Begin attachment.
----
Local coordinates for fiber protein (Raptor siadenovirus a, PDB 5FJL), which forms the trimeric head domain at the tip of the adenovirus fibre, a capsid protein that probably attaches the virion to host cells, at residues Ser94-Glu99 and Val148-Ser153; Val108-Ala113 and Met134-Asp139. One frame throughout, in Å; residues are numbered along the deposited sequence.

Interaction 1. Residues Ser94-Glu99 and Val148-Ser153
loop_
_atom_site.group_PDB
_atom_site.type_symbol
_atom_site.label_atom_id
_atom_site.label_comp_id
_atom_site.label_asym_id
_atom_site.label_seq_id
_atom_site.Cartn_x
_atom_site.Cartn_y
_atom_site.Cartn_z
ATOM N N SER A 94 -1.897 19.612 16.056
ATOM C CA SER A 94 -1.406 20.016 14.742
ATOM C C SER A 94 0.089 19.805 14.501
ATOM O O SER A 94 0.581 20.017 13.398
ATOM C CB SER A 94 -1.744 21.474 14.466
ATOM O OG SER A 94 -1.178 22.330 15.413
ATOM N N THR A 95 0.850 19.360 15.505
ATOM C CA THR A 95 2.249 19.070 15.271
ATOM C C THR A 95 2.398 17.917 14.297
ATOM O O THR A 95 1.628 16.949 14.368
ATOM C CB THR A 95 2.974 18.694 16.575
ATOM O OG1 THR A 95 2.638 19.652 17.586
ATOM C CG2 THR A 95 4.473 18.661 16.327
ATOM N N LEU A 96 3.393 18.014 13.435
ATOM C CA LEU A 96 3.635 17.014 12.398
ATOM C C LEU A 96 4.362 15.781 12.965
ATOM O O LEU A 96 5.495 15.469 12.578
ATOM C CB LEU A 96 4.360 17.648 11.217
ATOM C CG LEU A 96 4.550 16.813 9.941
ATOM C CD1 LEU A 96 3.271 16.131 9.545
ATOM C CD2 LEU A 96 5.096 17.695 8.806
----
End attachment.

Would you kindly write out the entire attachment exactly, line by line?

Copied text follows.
Local coordinates for fiber protein (Raptor siadenovirus a, PDB 5FJL), which forms the trimeric head domain at the tip of the adenovirus fibre, a capsid protein that probably attaches the virion to host cells, at residues Ser94-Glu99 and Val148-Ser153; Val108-Ala113 and Met134-Asp139. One frame throughout, in Å; residues are numbered along the deposited sequence.

Interaction 1. Residues Ser94-Glu99 and Val148-Ser153
loop_
_atom_site.group_PDB
_atom_site.type_symbol
_atom_site.label_atom_id
_atom_site.label_comp_id
_atom_site.label_asym_id
_atom_site.label_seq_id
_atom_site.Cartn_x
_atom_site.Cartn_y
_atom_site.Cartn_z
ATOM N N SER A 94 -1.897 19.612 16.056
ATOM C CA SER A 94 -1.406 20.016 14.742
ATOM C C SER A 94 0.089 19.805 14.501
ATOM O O SER A 94 0.581 20.017 13.398
ATOM C CB SER A 94 -1.744 21.474 14.466
ATOM O OG SER A 94 -1.178 22.330 15.413
ATOM N N THR A 95 0.850 19.360 15.505
ATOM C CA THR A 95 2.249 19.070 15.271
ATOM C C THR A 95 2.398 17.917 14.297
ATOM O O THR A 95 1.628 16.949 14.368
ATOM C CB THR A 95 2.974 18.694 16.575
ATOM O OG1 THR A 95 2.638 19.652 17.586
ATOM C CG2 THR A 95 4.473 18.661 16.327
ATOM N N LEU A 96 3.393 18.014 13.435
ATOM C CA LEU A 96 3.635 17.014 12.398
ATOM C C LEU A 96 4.362 15.781 12.965
ATOM O O LEU A 96 5.495 15.469 12.578
ATOM C CB LEU A 96 4.360 17.648 11.217
ATOM C CG LEU A 96 4.550 16.813 9.941
ATOM C CD1 LEU A 96 3.271 16.131 9.545
ATOM C CD2 LEU A 96 5.096 17.695 8.806